Rounds, a video-chat service, has gained a handful of major investors, bringing in Sequoia Capital and Samsung Ventures in its latest $12 million funding round, the startup said Wednesday.
The Israel-based company offers live video conferencing for up to 12 users on the same line and allows them to chat, play games and share photos or videos through its app, which is available globally for Apple's iOS and Google's Android mobile operating systems. Other free services, such as Google Hangouts, offer multiple-user video chats, but Rounds tries to differentiate itself by creating activities and games within its service. So far, Rounds said 94 percent of video calls on its app involve these interactive games or videos.
Rounds -- which has now raised a total of $22 million -- said it has 25 million users and no revenue so far. Those numbers make it a small player in the messaging-service space that includes WhatsApp's, as well as sizable user bases on Viber, WeChat, Line, Tango, Snapchat, Kik and Facebook Messenger. However, the interest from major venture-capital players like Sequoia and Samsung Ventures shows that there remains plenty of growth for messaging companies, big and small. Sequoia invested in WhatsApp early on and benefited enormously after the company was acquired by Facebook for $19 billion last year.
"We've been active in the mobile messaging space, watching the evolution of communication very closely," Shmil Levy, partner at Sequoia Capital Israel, said in a statement. "We believe the next generation is about instant video chatting and interactivity and this is exactly what we see in Rounds."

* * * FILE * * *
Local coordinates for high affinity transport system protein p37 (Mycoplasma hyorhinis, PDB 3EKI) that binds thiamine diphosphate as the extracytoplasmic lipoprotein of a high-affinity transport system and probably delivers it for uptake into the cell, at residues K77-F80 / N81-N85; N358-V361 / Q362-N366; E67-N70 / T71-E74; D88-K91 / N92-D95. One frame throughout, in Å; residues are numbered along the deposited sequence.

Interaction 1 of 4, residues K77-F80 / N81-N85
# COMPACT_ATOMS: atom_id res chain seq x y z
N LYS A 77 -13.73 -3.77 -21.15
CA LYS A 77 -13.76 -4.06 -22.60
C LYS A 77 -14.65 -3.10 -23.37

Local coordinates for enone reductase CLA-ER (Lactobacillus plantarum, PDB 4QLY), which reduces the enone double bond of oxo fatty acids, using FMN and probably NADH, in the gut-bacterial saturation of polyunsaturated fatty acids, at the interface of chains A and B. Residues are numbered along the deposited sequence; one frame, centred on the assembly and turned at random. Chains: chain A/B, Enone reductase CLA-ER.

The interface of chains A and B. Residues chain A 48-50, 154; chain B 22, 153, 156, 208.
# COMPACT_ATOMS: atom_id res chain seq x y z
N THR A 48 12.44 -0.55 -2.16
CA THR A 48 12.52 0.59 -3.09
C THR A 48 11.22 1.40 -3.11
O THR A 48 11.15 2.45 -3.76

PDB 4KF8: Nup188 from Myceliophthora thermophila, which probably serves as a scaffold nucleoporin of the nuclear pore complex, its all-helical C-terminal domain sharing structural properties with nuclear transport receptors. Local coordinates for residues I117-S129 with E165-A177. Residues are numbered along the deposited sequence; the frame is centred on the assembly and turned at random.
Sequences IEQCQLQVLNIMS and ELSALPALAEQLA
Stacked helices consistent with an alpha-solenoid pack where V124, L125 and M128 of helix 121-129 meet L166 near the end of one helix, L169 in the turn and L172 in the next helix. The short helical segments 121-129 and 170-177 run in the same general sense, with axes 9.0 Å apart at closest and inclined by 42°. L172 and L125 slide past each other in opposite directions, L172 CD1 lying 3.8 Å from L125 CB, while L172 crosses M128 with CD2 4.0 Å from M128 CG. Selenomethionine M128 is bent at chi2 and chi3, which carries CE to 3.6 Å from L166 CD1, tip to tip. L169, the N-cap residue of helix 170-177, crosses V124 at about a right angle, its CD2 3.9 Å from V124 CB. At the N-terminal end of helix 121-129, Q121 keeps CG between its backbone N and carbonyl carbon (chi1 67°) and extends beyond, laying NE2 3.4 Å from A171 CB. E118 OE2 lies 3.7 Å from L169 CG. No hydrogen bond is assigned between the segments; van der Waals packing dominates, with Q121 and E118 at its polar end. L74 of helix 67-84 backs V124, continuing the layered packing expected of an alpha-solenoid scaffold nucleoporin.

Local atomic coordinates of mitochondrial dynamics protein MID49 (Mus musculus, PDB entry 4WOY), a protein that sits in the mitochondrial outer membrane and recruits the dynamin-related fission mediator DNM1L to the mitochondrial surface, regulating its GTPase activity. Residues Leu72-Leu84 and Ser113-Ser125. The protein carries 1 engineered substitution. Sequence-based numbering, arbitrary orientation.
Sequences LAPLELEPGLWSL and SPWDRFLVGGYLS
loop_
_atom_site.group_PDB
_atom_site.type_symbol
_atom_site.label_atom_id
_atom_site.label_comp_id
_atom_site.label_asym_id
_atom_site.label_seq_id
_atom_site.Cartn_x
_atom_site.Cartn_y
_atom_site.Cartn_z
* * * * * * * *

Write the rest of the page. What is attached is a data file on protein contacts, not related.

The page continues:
The privately held startup, founded in 2009, has 24 employees and plans to grow to 40 to 50 employees by year's end. It's previous funding round included investor Tim Draper, Verizon Ventures and Rhodium, which all contributed to the new funding round as well.
Dany Fishel, Rounds co-founder and CEO, said in an interview Wednesday that his company has been growing rapidly in recent months without having to spend any money on advertising. Going forward, the firm will continue to focus on learning about its users' behaviors and interests to improve the app, he added.
"I believe that in 2015 we'll be able to grow dramatically," Fishel said. "I do feel confident that we can put a good, decent fight to the big players of the day."